The Arab internet is developing its own culture
is professor of journalism, Univ of Oregon @damianradcliffe
Rolls Royce in Qatar colours
But, rather than joining a broadcaster, I’d decided to become a fully fledged civil servant - working for ictQATAR (or the Supreme Council of Information & Communication Technology), Qatar’s information and communications technology (ICT) policy and regulatory body.
Well, in a region where the use of ICT is growing rapidly, the opportunity to lead a new department exploring its societal impact was simply too good to miss.
Oh, and, as one particular friend pointed out, I also get extra points for moving to the only country in the world which begins with the letter ‘Q’.
From reading various online forums before we arrived, we expected to find Qatar rather dry. In every sense. The reality, seven months in, appears to be a little different.
Delivering this ambition has required both income diversification - including the development of the Shard, the purchase of Harrods and investment in parts of Paris - and a huge influx of foreign workers. In the past eight years the population has grown from 750,000 to 1.8 million, with 145,000 people moving here in the last year alone.
That puts a huge pressure on infrastructure - most obviously manifest in the daily traffic jams. It also presents some fascinating developmental challenges, as the country aims to preserve and enhance its culture and heritage in the digital age.
These cultural challenges, and the occasional tension between digital opportunity and digital threat, are not unique to Qatar. And they’re not unique to any given generation either.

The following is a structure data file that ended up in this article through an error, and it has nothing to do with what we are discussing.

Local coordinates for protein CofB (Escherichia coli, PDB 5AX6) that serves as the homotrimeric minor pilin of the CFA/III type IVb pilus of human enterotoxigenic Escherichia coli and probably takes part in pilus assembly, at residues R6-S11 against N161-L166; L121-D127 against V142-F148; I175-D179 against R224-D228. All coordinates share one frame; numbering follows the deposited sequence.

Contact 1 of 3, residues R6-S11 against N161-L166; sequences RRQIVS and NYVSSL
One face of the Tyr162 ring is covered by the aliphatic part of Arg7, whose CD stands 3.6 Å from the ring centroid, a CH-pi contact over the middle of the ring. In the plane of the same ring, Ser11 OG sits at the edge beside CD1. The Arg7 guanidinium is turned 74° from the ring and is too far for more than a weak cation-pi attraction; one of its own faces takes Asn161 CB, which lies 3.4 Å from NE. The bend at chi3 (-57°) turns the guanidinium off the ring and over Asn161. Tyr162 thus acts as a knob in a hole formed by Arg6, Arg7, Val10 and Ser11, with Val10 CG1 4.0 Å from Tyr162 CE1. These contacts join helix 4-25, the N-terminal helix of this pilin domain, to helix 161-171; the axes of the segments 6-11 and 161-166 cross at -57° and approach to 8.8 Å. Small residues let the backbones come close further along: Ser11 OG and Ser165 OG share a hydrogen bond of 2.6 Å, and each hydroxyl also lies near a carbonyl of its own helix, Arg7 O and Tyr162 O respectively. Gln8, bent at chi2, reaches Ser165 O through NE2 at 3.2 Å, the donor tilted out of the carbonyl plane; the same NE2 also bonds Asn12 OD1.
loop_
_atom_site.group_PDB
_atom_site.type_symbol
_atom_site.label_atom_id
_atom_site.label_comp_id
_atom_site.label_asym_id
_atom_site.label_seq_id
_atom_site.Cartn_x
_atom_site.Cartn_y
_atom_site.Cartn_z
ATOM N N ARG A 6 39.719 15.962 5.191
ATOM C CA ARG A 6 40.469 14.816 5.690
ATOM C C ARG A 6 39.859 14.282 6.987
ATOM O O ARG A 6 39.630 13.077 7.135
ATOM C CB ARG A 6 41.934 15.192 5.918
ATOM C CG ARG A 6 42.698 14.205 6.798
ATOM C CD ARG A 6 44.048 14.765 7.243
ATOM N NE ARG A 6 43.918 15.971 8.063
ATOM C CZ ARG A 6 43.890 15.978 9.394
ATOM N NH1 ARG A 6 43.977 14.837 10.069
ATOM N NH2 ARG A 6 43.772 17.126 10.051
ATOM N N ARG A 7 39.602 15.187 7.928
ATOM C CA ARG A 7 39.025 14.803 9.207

View from the office
This sentiment can be seen, for instance, in a renewed emphasis by many young people on the importance - offline and online - of the Arabic language across much of the region, as well as the relatively slow take up of e-commerce. While young people “increasingly research products and services online”, they still prefer to buy in person. And they’re not unique in this respect: Booz found that “members of the ADG - and the overall population in the region - are reluctant to engage in online commercial activities, due to a lingering mistrust of e-commerce.”
This was a sentiment which could probably have been applied to large percentages of the population in the West a decade ago, yet now even my mum bids on eBay and buys her Christmas presents from Amazon.
To assume therefore that it is only a matter of time before the same is true in the Middle East would, however, probably be a mistake. As the BBC’s Middle East editor Jeremy Bowen recently told the Daily Telegraph: “The Arabs do not have a desire to become the West… They would like Western levels of prosperity - fast food and all that - but people have their own identities…”
This means that the Arab internet is unlikely to be a mirror of the Western internet, any more than the Chinese internet will be. It also means that, online, Western values and services won’t necessarily become universal.
Indeed, as the world’s economic axis continues to tilt, these new digital world values may become imported into the West, rather than our values being the prevailing ones exported across the digital globe.
It’s a future which will be fascinating to watch and one I am looking forward to immersing myself in.